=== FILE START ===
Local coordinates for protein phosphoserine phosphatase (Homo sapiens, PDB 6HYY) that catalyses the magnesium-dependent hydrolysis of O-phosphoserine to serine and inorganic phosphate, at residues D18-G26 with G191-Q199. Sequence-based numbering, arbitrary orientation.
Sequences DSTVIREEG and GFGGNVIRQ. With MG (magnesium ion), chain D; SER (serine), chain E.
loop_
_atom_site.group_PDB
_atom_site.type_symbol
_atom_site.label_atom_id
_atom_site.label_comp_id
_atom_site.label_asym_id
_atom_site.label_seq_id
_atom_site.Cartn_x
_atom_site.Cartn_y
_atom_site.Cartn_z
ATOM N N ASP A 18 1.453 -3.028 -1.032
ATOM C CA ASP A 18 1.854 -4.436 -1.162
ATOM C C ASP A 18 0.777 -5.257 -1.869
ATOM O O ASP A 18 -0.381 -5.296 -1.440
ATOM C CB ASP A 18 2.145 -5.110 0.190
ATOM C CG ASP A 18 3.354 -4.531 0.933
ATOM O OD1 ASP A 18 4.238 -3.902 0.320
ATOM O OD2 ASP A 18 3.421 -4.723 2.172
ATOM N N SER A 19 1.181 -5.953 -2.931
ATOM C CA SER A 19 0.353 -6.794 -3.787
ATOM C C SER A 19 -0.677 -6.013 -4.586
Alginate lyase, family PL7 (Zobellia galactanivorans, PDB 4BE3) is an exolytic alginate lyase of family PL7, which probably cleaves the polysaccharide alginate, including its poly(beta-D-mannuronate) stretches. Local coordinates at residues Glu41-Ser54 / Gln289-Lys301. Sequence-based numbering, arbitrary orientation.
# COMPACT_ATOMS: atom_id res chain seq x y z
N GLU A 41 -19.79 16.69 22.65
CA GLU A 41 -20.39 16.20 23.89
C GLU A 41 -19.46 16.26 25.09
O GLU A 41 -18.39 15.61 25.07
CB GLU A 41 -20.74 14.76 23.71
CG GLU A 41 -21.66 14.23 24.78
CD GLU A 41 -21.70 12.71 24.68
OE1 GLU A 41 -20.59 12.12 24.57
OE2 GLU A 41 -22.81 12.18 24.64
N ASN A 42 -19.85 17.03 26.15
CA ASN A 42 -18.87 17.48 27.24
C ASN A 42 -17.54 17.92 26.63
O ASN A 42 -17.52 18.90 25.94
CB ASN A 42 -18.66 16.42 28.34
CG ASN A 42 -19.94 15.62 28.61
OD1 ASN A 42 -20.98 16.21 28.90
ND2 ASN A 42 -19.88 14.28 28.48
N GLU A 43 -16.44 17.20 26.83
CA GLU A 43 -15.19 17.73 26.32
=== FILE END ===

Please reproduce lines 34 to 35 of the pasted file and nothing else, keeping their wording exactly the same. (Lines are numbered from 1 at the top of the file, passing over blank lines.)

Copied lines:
OE2 GLU A 41 -22.81 12.18 24.64
N ASN A 42 -19.85 17.03 26.15